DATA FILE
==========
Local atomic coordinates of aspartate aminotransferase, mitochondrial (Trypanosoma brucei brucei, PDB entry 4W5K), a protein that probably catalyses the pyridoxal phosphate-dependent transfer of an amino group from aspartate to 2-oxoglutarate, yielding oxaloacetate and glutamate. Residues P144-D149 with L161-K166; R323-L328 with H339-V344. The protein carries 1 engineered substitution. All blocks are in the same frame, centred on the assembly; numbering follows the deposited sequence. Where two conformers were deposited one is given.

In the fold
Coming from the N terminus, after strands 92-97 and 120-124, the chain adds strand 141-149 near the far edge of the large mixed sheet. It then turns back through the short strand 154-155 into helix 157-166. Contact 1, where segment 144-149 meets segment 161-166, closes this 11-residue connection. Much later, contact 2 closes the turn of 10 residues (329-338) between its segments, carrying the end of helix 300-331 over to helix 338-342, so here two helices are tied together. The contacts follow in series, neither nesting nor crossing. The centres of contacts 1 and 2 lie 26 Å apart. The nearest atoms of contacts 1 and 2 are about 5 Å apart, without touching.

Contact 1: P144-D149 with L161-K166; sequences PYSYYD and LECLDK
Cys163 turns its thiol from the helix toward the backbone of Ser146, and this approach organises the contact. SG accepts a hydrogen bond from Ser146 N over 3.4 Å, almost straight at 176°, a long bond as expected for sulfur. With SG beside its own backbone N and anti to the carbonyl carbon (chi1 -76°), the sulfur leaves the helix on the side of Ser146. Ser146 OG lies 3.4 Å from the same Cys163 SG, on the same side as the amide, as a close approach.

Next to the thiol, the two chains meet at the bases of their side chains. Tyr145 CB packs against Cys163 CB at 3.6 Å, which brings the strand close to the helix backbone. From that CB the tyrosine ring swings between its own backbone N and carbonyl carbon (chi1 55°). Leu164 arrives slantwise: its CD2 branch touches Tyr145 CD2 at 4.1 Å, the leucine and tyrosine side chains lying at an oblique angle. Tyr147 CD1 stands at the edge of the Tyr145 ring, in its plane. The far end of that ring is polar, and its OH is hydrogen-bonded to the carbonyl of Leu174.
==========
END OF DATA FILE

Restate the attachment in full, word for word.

Local atomic coordinates of aspartate aminotransferase, mitochondrial (Trypanosoma brucei brucei, PDB entry 4W5K), a protein that probably catalyses the pyridoxal phosphate-dependent transfer of an amino group from aspartate to 2-oxoglutarate, yielding oxaloacetate and glutamate. Residues P144-D149 with L161-K166; R323-L328 with H339-V344. The protein carries 1 engineered substitution. All blocks are in the same frame, centred on the assembly; numbering follows the deposited sequence. Where two conformers were deposited one is given.

In the fold
Coming from the N terminus, after strands 92-97 and 120-124, the chain adds strand 141-149 near the far edge of the large mixed sheet. It then turns back through the short strand 154-155 into helix 157-166. Contact 1, where segment 144-149 meets segment 161-166, closes this 11-residue connection. Much later, contact 2 closes the turn of 10 residues (329-338) between its segments, carrying the end of helix 300-331 over to helix 338-342, so here two helices are tied together. The contacts follow in series, neither nesting nor crossing. The centres of contacts 1 and 2 lie 26 Å apart. The nearest atoms of contacts 1 and 2 are about 5 Å apart, without touching.

Contact 1: P144-D149 with L161-K166; sequences PYSYYD and LECLDK
Cys163 turns its thiol from the helix toward the backbone of Ser146, and this approach organises the contact. SG accepts a hydrogen bond from Ser146 N over 3.4 Å, almost straight at 176°, a long bond as expected for sulfur. With SG beside its own backbone N and anti to the carbonyl carbon (chi1 -76°), the sulfur leaves the helix on the side of Ser146. Ser146 OG lies 3.4 Å from the same Cys163 SG, on the same side as the amide, as a close approach.

Next to the thiol, the two chains meet at the bases of their side chains. Tyr145 CB packs against Cys163 CB at 3.6 Å, which brings the strand close to the helix backbone. From that CB the tyrosine ring swings between its own backbone N and carbonyl carbon (chi1 55°). Leu164 arrives slantwise: its CD2 branch touches Tyr145 CD2 at 4.1 Å, the leucine and tyrosine side chains lying at an oblique angle. Tyr147 CD1 stands at the edge of the Tyr145 ring, in its plane. The far end of that ring is polar, and its OH is hydrogen-bonded to the carbonyl of Leu174.